The Internet of Things and Smart food packaging
The friendship between the Internet of Things and smart packaging continues to blossom. As technology continues to evolve and automated solutions become ever more ingenious, the Internet of Things is transforming the packaging industry. So much so, the smart packaging sector is expected to be worth £40bn by 2025.
What is the Internet of Things?
The Internet of Things or IoT refers to everyday objects being connected to and sharing data with the internet through a computerised implant.
What is smart packaging?
Smart packaging is packaging that is augmented through improved functionality and being able to communicate information and content status. The process is a blend of science, technology and specific materials.
Isn’t this type of packaging too expensive?
It used to be. Nowadays it’s believed smart packaging is within reach of most budgets across the packaging industry, no matter how meagre they may be. The IoT aims to slash expense at every stage of the supply chain, as well as offering critical gains for logistical and record management. Experts believe its reducing cost has transitioned it from the preserve of from high-value merchandise to mainstream packaging.
How is it recycled?
The immediate challenge is establishing how to recycle packaging that originates from multiple sources. Experts warn it’s critical that the packaging industry works closely with recycling specialists to ensure products meet recycling standards. Some companies such as Thinfilm have already replaced silicone with an innovative printing process: printing onto strips of recyclable steel the width of a human hair. It is hoped that further technological advancement will result in smart packaging that is able to communicate what materials were used and how the product needs to be recycled.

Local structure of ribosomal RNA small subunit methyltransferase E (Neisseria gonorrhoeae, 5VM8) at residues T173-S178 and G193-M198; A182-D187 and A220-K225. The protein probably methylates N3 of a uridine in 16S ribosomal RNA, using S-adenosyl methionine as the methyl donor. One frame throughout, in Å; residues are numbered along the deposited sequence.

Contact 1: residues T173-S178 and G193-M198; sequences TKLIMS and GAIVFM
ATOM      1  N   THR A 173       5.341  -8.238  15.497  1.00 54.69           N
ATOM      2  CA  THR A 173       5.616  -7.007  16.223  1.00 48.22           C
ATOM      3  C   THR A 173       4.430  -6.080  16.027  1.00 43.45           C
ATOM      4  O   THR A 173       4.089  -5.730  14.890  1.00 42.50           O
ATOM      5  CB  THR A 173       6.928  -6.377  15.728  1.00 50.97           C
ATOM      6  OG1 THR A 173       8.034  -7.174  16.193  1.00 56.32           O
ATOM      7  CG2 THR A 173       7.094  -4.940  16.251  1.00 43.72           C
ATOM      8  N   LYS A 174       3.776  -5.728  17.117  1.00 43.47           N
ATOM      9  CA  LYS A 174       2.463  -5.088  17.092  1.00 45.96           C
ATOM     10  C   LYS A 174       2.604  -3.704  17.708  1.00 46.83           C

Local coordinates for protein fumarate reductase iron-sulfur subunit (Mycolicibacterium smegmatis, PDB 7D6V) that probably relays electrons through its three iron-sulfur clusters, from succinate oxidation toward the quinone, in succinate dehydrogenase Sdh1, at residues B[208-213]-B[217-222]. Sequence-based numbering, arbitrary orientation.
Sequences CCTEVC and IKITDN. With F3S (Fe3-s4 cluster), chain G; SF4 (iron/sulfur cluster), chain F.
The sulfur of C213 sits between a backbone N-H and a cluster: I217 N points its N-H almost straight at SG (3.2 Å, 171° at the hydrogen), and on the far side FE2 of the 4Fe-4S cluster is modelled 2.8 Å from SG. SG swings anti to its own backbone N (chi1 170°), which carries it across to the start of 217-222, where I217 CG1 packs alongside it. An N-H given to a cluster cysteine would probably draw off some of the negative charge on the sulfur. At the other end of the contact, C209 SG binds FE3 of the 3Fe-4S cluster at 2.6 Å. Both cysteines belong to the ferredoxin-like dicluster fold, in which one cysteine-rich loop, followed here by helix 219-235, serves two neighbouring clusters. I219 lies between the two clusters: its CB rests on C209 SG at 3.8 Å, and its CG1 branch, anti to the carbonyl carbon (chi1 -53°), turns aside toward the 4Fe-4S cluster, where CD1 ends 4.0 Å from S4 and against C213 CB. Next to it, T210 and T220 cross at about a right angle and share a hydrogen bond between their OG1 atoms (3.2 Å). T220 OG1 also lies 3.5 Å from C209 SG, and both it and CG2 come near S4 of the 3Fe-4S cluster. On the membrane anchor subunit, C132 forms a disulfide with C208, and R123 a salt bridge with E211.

In addition to impressive innovation, there are also lifesaving and practical potential benefits such as for the pharmaceutical packaging sector. Benefits include packaging offering protection against forgery, temperature tracking as well as general monitoring that includes raising an invoice and triggering replacement supply when the packaging is opened.
The opportunity for the packaging industry to enhance its products, processes and gather invaluable insights into ever-evolving consumer needs is being enthusiastically explored across all sectors.
Speaking of the consumer…
It remains to be seen whether consumers have a genuine desire for this level of technology infiltrating their everyday lives. Experts have discovered there is a disconnection between initial curiosity and actual consideration when the product is introduced.
Near Field Communication (NFC) tags are also expensive. However, this unit price is expected to drop when new production processes are rolled out. There are a few preliminary hurdles to iron out before smart packaging such as NFC is available and affordable across the print industry.
Imagine a bottle of whisky that can tell you if it’s been tampered with or opened. Diageo already has. It has created packaging technology using very thin electronic sensors.
A hotly anticipated development – presently being researched – is spray-on electronics removing the need for chips. And Bluetooth tags that have the capacity to expedite data to compatible smart phones.
The collaboration between the Internet of Things and smart packaging is creating some magnificent packaging solutions. The potential of smart packaging is remarkable.
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